Now’s the time to find resistant weeds

Herbicide-resistant weeds are on the rise and pre-harvest is a good time to find them

Delaying the onset of herbicide-resistant weeds isn’t a lost cause.

In fact the more vigilant a farmer is the more success they’ll have, says Ingrid Kristjanson, a farm production extension specialist with Manitoba Agriculture and Resource Development (MARD).

With farmers checking crop maturity as harvest grows near, it is also a good time to scout for herbicide-resistant weeds, Kristjanson told the Crop Talk Webinar Aug. 5.

“Scouting is really important,” she said. “Take the time to check.”

Why it matters: Delaying the development and spread of herbicide-resistant weeds will give farmers more weed control options longer and at less cost.

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“If you don’t already have herbicide resistance the chances that you don’t have it are slim to none,” Kristjanson said. “It will definitely be a problem for you. And we don’t have any magic bullet herbicides that are going to come along and rescue us. It’s all going to be about good management, diversity, changing up things as much as possible and keeping an eye on and dealing with small patches before they become big issues.”

Manitoba’s first herbicide-resistant weeds — Group 2-resistant kochia and Group 3-resistant green foxtail — were found in 1988. Since then a lot of other broadleaf and grassy weeds in Manitoba have been added to the ‘official’ list created by weedscience.org, including wild oats, yellow foxtail, barnyard grass, wild mustard, redroot pigweed, chickweed, cleavers, hemp nettle, shepherd’s purse and stinkweed.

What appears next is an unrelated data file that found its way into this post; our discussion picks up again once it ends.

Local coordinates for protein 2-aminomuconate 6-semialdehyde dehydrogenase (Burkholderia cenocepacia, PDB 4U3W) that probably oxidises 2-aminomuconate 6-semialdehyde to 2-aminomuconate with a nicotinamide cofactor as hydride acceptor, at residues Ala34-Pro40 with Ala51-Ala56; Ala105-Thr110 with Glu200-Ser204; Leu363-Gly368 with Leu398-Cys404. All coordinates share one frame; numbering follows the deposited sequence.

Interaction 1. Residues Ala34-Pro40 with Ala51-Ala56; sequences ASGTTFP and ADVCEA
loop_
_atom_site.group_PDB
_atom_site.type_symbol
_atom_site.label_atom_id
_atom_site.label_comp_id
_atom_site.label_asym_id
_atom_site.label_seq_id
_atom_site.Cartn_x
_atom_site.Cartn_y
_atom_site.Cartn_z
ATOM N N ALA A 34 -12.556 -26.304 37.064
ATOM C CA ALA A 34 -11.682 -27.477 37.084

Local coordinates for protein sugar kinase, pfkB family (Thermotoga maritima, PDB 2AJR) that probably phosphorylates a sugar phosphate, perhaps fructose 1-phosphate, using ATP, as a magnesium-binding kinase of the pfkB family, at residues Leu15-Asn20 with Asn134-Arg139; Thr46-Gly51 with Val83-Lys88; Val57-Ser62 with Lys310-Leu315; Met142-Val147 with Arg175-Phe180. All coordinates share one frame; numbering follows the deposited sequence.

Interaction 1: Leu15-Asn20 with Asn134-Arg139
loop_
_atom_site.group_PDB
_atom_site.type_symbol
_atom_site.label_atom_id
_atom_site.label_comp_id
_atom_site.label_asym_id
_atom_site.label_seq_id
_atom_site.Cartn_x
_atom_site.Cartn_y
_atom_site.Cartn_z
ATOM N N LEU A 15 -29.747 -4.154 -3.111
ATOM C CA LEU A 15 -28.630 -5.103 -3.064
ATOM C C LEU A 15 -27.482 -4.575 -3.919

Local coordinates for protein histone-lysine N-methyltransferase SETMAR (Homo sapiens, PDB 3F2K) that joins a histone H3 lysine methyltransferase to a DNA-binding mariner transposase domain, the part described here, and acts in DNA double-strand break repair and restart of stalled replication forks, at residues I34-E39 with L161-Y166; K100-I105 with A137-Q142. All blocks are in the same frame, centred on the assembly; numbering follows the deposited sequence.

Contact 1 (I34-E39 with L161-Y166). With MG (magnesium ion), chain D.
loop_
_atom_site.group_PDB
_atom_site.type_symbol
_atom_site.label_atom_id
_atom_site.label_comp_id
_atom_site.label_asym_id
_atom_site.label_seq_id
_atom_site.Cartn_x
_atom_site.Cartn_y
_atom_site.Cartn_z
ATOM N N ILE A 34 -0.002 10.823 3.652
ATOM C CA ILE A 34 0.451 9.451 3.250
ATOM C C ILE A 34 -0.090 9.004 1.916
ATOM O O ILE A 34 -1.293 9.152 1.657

A number of things must occur before a new weed is added to the herbicide-resistant list, Kristjanson said. That’s why glyphosate-resistant waterhemp, which was first confirmed in Manitoba in 2017, hasn’t been added yet, even though its resistance has been laboratory confirmed, she said in an interview Aug. 6.

Weed scientist Jeff Stacher examines mature waterhemp.
photo: Ingrid Kristjanson/MARD

Glyphosate-resistant waterhemp has been found in the rural municipalities of Ste. Anne, Reynolds, Whitemouth and Dufferin.

It’s a Tier 1 weed under the Manitoba Noxious Weed Act and therefore when found must be destroyed.

Manitoba also has glyphosate-resistant giant ragweed. It’s not on the weed science website list because its resistance has not been laboratory confirmed yet. It’s difficult to get giant ragweed to grow in a laboratory, but there are enough cases of glyphosate not controlling the weed in Manitoba to deem it glyphosate resistant, Kristjanson said.

Glyphosate-resistant kochia isn’t on the list either, even though an estimated 59 per cent of the kochia in Manitoba is considered glyphosate resistant.

In 2011 there were 360 unique herbicide-resistant weed cases around the world, including 51 in Canada.

In 2016 there were 514 cases globally, up 49 per cent. Canadian cases were up 25 per cent to 86.

Graphic: File/Supplied

Worldwide there are weeds resistant to 23 of 26 known herbicide sites of action (that play a role in how a weed is killed), Kristjanson said.

“We have a lot of resistance cases in Manitoba (at 30),” she said. “We are running neck and neck with Ontario (at 35).”

A 2016 survey found herbicide-resistant weeds in 68 per cent of the Manitoba fields sampled, versus 48 per cent in 2008.

“We’re going in the wrong direction,” Kristjanson said.

That survey found 78 per cent of the wild oats sampled were resistant to Group 1 herbicides, 34 per cent were resistant to Group 2 and 33 per cent were resistant to both.

There are wild oats in Manitoba that are also resistant to Group 8 weed killers, Groups 1 and 8, 2 and 8, 1, 2 and 8, 1, 2, 8 and 25 and 1, 2, 8, 14 and 15.

“That’s a pretty scary thought to be dealing with that level of resistance,” Kristjanson said. “So with those wild oats what’s left? The Group 3s — the Edges and Treflans — glufosinate, the Liberty in canola, or glyphosate. And the reason I highlighted glyphosate is it’s only a matter of time before we have glyphosate-resistant wild oats so we can’t be looking at that as always the main means of controlling some of these issues.”